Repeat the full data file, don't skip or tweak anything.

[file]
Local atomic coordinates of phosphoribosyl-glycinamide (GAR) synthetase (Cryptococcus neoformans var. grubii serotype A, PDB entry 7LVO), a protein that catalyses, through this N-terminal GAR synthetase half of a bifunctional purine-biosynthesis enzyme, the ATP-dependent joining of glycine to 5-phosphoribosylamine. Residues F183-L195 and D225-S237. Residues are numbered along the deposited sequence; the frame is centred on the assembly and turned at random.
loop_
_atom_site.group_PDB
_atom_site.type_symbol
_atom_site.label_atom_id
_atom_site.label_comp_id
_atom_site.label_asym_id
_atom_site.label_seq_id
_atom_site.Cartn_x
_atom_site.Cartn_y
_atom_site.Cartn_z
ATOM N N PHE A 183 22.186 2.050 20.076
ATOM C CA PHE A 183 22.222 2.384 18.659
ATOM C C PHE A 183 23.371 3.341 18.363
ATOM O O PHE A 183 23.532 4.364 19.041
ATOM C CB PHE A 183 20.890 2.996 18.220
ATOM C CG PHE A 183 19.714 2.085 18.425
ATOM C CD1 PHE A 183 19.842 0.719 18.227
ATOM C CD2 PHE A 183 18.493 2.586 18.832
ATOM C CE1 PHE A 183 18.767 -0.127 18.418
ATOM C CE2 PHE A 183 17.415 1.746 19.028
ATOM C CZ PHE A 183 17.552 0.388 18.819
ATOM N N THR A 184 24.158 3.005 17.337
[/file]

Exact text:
Local atomic coordinates of phosphoribosyl-glycinamide (GAR) synthetase (Cryptococcus neoformans var. grubii serotype A, PDB entry 7LVO), a protein that catalyses, through this N-terminal GAR synthetase half of a bifunctional purine-biosynthesis enzyme, the ATP-dependent joining of glycine to 5-phosphoribosylamine. Residues F183-L195 and D225-S237. Residues are numbered along the deposited sequence; the frame is centred on the assembly and turned at random.
loop_
_atom_site.group_PDB
_atom_site.type_symbol
_atom_site.label_atom_id
_atom_site.label_comp_id
_atom_site.label_asym_id
_atom_site.label_seq_id
_atom_site.Cartn_x
_atom_site.Cartn_y
_atom_site.Cartn_z
ATOM N N PHE A 183 22.186 2.050 20.076
ATOM C CA PHE A 183 22.222 2.384 18.659
ATOM C C PHE A 183 23.371 3.341 18.363
ATOM O O PHE A 183 23.532 4.364 19.041
ATOM C CB PHE A 183 20.890 2.996 18.220
ATOM C CG PHE A 183 19.714 2.085 18.425
ATOM C CD1 PHE A 183 19.842 0.719 18.227
ATOM C CD2 PHE A 183 18.493 2.586 18.832
ATOM C CE1 PHE A 183 18.767 -0.127 18.418
ATOM C CE2 PHE A 183 17.415 1.746 19.028
ATOM C CZ PHE A 183 17.552 0.388 18.819
ATOM N N THR A 184 24.158 3.005 17.337